What are Anoxic or Hypoxic Brain Injuries? Anoxic or Hypoxic Brain Injuries are different from traumatic brain injuries (TBIs) because anoxic and hypoxic brain injuries are injuries to the brain caused by a lack of oxygen-rich blood flow to the brain. Anoxic and hypoxic brain injuries are generally connected with strokes. However, strokes are not […]
Anoxic or Hypoxic Brain Injuries are different from traumatic brain injuries (TBIs) because anoxic and hypoxic brain injuries are injuries to the brain caused by a lack of oxygen-rich blood flow to the brain. Anoxic and hypoxic brain injuries are generally connected with strokes. However, strokes are not the only reason how this type of brain injury occurs.
One of the first signs of Anoxic and hypoxic brain injuries is the loss of consciousness. The loss of consciousness may last a short period of time or an extended amount of time, depending on the length and severity of oxygen deprivation. When an individual losses consciousness due to a lack of oxygen to the brain, the person could end up in a coma. Another few signs and symptoms of anoxic or hypoxic brain injuries are slurred speech, difficulties with speech, mental confusion, facial drooping, and disorientation.
Complete recovery from severe hypoxic or anoxic brain injury is rare. However, many patients suffering from mild hypoxic or anoxic brain injuries could make a partial or full recovery. Also, these injuries’ effects and symptoms are entirely dependent on which area(s) of the brain was damaged by the lack of oxygen.
There is a Fundamental Legal Difference Between Brain Injuries Caused by Respiratory Events or Primary Cardiac Events
There are many similarities between oxygen-related brain injuries produced by respiratory events and those produced by cardiac events (myocardial infarctions). However, there may be critical differences legally speaking. For example, hospitals have all of the necessary equipment, oxygen, and trained medical staff to prevent a fatal respiratory insufficiency brain injury. No patient should be deprived of life-saving respiratory support to the point that the person sustains a brain injury. The signs of respiratory dysfunction are very obvious as the patient will turn a different color and lack any respiratory patterns.
In hospital settings, the use of blood pressure cuffs and pulse oximetry monitors are routine. A pulse oximeter is placed on the patient’s toe or finger and measures the patient’s level of oxygen in their blood. If the patient’s oxygen level falls below 95% saturation, a loud alarm will sound to alert medical staff of the wearer’s “low oxygen saturation.”
Respiratory Insufficiencies Must Always Be Managed As A Medical Emergency – “Code Blue”
Respiratory insufficiencies are very serious and are always treated as a medical emergency. Nurses and medical staff trained in CPR are permitted to place oxygen on a patient with a low oxygen saturation level or render life-saving mechanical ventilation without a doctor’s order in emergencies. Trained medical professionals may only perform the placement of an emergency endotracheal tube. In severe emergencies when an endotracheal tube cannot be placed, an emergency cricothyroidotomy will be performed by inserting a needle-like device through the cricoid cartilage in the front of the patient’s neck, and a small tube is placed into the hole. This creates and maintains a small opening in the patient’s throat, in which they can breathe.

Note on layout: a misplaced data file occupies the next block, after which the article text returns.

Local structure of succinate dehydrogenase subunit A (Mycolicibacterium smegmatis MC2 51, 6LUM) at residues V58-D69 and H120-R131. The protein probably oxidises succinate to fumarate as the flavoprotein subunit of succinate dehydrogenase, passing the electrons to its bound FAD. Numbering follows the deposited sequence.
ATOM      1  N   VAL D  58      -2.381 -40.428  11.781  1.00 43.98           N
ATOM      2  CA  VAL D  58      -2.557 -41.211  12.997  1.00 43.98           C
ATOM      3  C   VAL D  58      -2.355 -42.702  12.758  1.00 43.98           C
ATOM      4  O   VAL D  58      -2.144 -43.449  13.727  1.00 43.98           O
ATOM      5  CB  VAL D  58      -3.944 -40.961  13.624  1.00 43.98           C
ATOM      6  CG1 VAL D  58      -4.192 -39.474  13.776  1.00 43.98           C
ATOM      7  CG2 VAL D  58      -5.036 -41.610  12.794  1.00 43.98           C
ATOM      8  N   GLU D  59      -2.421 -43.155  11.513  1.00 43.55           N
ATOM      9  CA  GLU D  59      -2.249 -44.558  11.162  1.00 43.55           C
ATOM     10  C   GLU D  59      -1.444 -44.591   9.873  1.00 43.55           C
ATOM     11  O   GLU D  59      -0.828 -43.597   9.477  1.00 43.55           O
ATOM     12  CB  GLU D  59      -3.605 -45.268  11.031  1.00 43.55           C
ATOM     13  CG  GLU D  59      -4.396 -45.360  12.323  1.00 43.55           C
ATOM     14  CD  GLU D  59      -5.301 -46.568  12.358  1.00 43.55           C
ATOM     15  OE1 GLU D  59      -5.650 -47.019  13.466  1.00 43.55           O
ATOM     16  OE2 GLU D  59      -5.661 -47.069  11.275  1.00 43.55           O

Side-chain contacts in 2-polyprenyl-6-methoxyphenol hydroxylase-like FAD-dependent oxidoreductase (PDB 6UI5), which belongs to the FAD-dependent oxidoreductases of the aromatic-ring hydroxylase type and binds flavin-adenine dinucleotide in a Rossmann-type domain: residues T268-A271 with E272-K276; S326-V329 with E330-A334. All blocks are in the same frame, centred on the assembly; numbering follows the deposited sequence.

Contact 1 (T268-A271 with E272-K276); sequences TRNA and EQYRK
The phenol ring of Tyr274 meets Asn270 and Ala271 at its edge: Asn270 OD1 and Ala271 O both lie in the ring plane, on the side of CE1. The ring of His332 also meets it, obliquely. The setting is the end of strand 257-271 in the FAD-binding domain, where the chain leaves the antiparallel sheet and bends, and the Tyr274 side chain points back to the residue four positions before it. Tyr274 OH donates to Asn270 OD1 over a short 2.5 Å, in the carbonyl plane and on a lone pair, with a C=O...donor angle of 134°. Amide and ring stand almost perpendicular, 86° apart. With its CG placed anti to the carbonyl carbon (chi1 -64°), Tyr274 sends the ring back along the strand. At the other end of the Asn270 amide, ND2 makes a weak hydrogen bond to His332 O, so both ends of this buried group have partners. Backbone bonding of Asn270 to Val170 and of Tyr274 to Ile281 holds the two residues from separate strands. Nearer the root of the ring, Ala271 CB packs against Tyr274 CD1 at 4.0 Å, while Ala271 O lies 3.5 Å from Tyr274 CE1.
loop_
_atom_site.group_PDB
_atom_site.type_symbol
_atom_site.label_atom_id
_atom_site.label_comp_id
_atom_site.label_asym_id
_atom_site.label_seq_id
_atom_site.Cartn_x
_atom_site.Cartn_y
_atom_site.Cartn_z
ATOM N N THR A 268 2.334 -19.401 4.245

This is why all brain damage events that occur at a medical clinic or hospital should be investigated to determine why the brain damage occurred. Cardiac and respiratory events do not cause brain damage. The sustained lack of oxygen feeding the brain cells is what causes Anoxic and Hypoxic brain injuries. Often times, the investigation will uncover an inadequate response to signs of Anoxia and Hypoxia. An investigation by medical negligence attorney can help to establish negligence, which is necessary to file a brain injury medical negligence lawsuit.
Medical Malpractice is a major contributing cause of Anoxic and Hypoxic brain injuries. A few examples of the errors and omissions arising from medical malpractice include but are not limited to:
Types of Compensation in Brain Injury Cases
Anoxic and Hypoxic brain injuries always have a devastating and permanent impact on the victims’ quality of life. If you or a member of your family suffered a Hypoxic or Anoxic brain injury, you or your loved one could file a medical negligence lawsuit. By filing a medical negligence lawsuit, you or your loved one could receive compensation for suffering, future medical care, medical expenses, loss of income, loss of future earning capacity, rehabilitation, emotional distress, wrongful death, brain injury-related treatment and medical equipment costs.
If you or a loved one sustained a brain injury, you could be qualified to file a lawsuit to recover monetary compensation for damages.
Parker Waichman LLP helps brain injury victims receive full monetary compensation. Trust your case with our brain injury attorneys. For a free consultation, contact our law firm today by using our live chat or calling 1-800-YOUR-LAWYER (1-800-968-7529).